The data used in the production of these plots was, at the time, subject to licencing constraints from the provider, Ordnance Survey, UK. The data is now released under a creative commons licence. This opening up of publicly funded datasets has created many new opportunities for developers and designers. However, there are still some reserved datasets that I hope the release strategy will one-day reach, especially the 1:10000 elevation data.

I am looking forward to seeing what datasets this year’s Design Computing students discover and link to drive their final projects.

Physical browsing and passive discovery

I am a big believer in stumbling upon things; being in an environment where something catches your eye that you were perhaps not exactly looking for, but which takes you off to discover other things / stories. This is different to active search. This is great to do by physically wandering around areas of a new environment with particular attributes, say, the cultural quarter of an unfamiliar city. I have also been keen to investigate how digital technology can assist, but not remove, the element of serendipity in discovery. Sometime ago I supervised an Honours Dissertation looking at mobile, passive resource discovery, (Stabeler, 2006), and I revisited this with another Honours Student (Harding, 2011) who looked at digital navigation across physical objects in similar and differing contexts. Both interesting, digital, geospatial search prototypes.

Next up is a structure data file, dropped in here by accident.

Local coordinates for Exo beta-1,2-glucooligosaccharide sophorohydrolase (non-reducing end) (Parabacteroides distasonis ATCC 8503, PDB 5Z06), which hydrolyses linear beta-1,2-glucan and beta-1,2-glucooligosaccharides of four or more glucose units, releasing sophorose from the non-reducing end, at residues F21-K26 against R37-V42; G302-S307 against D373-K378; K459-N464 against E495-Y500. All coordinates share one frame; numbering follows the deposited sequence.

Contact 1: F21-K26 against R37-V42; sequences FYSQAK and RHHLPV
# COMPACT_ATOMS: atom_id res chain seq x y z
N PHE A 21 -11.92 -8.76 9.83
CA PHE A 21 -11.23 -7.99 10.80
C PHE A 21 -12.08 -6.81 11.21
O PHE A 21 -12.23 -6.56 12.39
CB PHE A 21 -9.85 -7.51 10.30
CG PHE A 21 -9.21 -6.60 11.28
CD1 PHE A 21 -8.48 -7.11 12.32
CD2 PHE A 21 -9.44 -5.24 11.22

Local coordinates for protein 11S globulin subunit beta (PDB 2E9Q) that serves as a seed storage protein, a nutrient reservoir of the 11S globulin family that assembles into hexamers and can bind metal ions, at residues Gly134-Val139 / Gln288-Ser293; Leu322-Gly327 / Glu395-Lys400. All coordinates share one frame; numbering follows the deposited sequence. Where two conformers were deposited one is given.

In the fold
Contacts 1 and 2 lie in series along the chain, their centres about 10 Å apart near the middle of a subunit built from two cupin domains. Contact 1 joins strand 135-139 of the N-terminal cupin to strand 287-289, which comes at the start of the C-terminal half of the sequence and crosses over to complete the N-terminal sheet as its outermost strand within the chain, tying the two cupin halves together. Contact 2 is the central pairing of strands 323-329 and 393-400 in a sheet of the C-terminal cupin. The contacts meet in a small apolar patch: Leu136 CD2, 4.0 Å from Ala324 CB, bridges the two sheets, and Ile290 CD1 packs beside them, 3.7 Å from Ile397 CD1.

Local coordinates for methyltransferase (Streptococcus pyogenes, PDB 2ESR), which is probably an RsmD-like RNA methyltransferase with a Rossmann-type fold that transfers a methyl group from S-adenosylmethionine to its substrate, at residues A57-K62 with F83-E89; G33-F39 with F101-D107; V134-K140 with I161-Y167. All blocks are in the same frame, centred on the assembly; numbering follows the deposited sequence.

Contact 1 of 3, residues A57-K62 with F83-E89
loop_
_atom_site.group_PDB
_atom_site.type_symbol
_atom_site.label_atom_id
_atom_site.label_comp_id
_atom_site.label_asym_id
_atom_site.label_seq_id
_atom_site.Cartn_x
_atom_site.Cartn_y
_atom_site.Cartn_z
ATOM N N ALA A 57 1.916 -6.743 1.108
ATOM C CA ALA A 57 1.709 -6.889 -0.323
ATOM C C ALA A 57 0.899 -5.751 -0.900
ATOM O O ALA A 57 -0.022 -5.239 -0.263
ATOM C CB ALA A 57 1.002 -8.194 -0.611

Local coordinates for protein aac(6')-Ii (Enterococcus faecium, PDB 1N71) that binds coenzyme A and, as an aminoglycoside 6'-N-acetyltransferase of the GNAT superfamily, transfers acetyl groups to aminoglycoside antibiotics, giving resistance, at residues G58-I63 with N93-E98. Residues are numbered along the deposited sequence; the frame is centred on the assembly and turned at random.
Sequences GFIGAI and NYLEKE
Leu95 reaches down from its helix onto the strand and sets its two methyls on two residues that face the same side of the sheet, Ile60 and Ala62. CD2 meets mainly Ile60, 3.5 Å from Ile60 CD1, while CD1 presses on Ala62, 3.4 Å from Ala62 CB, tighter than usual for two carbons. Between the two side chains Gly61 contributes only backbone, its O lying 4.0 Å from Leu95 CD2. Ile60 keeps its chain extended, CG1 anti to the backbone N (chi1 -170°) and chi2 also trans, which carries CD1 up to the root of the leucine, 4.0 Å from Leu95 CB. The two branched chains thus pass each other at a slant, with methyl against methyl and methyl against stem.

When I arrived in Sydney, my first exploration of the area I am staying in was to walk down the main street (Norton Street in Leichhardt) and to call into various shops and cafes. After walking into Berkelouw Books, I realised there was an extensive second-hand department upstairs. As I have started research for a terrain visualization project related to the Blue Mountains National Park (the project itself came from a serendipitous discovery in book from 1815, shortly before I left the UK), but did not have any fixed view on what I was looking for yet, I thought I would see what I could find.  One of the first books I saw was “Landscape Art and the Blue Mountains”, by Hugh Speirs, this turned out to be a good reference to start with when looking at the history of the visual depiction of this region.

The human search engine of physical browsing and passive discovery is a useful tool when it comes to making unintended but often useful discoveries. There are still many interesting areas to explore when looking at improving search in a digital geospatial context.

Marble Maps

One hudred and thirty four years before Captain Cook landed on the south side of Botany Bay, the Dutch Captain Tasman plotted a good portion of the coast of Australia. He did, however, not show Tasmania (which he named Van Diemen’s Land) as an island, he joined the north coast of Australia with Papua New Guinea and sketched in the unknown east coast. The header image of this blog is part of a photograph of a 4 x 5.5 m marble reproduction of the map, located in the Mitchell vestibule of The State Library New South Wales. This is an impressive physical representation of a key cartographic tool which assisted the explorers that followed Tasman’s pioneering voyage.